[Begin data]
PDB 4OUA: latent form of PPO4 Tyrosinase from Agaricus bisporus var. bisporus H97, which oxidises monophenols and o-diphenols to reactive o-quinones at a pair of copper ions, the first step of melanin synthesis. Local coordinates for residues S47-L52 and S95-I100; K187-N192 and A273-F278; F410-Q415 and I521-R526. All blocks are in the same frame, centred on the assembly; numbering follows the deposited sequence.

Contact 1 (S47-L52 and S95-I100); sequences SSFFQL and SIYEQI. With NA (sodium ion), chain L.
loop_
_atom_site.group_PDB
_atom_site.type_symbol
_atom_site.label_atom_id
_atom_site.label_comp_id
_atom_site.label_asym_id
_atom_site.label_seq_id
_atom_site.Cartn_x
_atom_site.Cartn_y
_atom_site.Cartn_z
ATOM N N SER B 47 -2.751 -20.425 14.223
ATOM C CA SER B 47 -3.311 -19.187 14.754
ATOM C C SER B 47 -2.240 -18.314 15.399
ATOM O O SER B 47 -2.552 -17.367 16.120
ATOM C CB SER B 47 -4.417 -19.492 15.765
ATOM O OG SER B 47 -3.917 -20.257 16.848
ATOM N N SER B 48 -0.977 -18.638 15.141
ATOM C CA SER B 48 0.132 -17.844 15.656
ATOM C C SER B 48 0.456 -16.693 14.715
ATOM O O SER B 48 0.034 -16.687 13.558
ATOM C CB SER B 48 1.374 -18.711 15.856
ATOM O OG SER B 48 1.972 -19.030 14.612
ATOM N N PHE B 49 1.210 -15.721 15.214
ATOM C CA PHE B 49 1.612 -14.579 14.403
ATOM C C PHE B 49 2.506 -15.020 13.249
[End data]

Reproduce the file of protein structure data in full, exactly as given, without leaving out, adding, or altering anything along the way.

PDB 4OUA: latent form of PPO4 Tyrosinase from Agaricus bisporus var. bisporus H97, which oxidises monophenols and o-diphenols to reactive o-quinones at a pair of copper ions, the first step of melanin synthesis. Local coordinates for residues S47-L52 and S95-I100; K187-N192 and A273-F278; F410-Q415 and I521-R526. All blocks are in the same frame, centred on the assembly; numbering follows the deposited sequence.

Contact 1 (S47-L52 and S95-I100); sequences SSFFQL and SIYEQI. With NA (sodium ion), chain L.
loop_
_atom_site.group_PDB
_atom_site.type_symbol
_atom_site.label_atom_id
_atom_site.label_comp_id
_atom_site.label_asym_id
_atom_site.label_seq_id
_atom_site.Cartn_x
_atom_site.Cartn_y
_atom_site.Cartn_z
ATOM N N SER B 47 -2.751 -20.425 14.223
ATOM C CA SER B 47 -3.311 -19.187 14.754
ATOM C C SER B 47 -2.240 -18.314 15.399
ATOM O O SER B 47 -2.552 -17.367 16.120
ATOM C CB SER B 47 -4.417 -19.492 15.765
ATOM O OG SER B 47 -3.917 -20.257 16.848
ATOM N N SER B 48 -0.977 -18.638 15.141
ATOM C CA SER B 48 0.132 -17.844 15.656
ATOM C C SER B 48 0.456 -16.693 14.715
ATOM O O SER B 48 0.034 -16.687 13.558
ATOM C CB SER B 48 1.374 -18.711 15.856
ATOM O OG SER B 48 1.972 -19.030 14.612
ATOM N N PHE B 49 1.210 -15.721 15.214
ATOM C CA PHE B 49 1.612 -14.579 14.403
ATOM C C PHE B 49 2.506 -15.020 13.249